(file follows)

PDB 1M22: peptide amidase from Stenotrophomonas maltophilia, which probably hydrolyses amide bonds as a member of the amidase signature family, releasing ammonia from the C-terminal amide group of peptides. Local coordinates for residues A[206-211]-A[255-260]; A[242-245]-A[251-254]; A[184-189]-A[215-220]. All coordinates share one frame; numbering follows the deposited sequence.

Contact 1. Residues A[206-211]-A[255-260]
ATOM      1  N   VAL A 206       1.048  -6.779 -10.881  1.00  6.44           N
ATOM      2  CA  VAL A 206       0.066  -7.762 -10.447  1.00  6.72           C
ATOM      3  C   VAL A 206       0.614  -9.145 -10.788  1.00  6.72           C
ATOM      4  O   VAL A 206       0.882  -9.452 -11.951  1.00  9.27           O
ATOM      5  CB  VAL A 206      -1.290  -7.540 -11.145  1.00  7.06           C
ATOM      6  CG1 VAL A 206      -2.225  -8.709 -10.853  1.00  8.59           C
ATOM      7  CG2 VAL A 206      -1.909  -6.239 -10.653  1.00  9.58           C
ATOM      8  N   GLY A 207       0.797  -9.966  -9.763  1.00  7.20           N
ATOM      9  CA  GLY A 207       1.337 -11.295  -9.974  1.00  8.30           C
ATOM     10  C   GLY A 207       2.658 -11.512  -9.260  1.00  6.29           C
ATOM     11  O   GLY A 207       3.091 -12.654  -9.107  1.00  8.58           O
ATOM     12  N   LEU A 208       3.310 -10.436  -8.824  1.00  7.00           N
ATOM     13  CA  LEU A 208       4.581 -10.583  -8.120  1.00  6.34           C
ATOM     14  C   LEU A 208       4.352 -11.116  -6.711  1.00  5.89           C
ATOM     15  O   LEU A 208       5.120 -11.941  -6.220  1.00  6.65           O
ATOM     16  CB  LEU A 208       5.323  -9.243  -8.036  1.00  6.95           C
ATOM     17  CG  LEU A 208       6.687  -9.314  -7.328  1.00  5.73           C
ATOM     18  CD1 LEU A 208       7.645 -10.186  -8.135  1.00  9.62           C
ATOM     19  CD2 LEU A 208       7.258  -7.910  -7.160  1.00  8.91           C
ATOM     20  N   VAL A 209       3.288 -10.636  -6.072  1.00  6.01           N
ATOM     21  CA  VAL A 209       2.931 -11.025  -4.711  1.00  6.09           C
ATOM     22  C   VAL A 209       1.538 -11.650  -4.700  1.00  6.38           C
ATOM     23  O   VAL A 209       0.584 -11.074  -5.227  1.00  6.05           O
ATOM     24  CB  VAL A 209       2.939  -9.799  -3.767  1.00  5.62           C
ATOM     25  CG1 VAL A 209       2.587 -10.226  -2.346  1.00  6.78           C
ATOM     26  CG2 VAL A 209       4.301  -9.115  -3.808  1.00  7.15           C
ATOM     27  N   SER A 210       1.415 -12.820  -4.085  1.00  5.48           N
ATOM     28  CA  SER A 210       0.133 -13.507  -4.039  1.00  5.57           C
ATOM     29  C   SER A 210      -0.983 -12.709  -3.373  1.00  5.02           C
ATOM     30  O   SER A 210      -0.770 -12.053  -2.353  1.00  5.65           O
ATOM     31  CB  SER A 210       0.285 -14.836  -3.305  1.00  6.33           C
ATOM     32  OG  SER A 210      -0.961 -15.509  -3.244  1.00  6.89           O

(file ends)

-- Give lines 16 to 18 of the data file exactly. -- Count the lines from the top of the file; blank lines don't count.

ATOM     14  C   LEU A 208       4.352 -11.116  -6.711  1.00  5.89           C
ATOM     15  O   LEU A 208       5.120 -11.941  -6.220  1.00  6.65           O
ATOM     16  CB  LEU A 208       5.323  -9.243  -8.036  1.00  6.95           C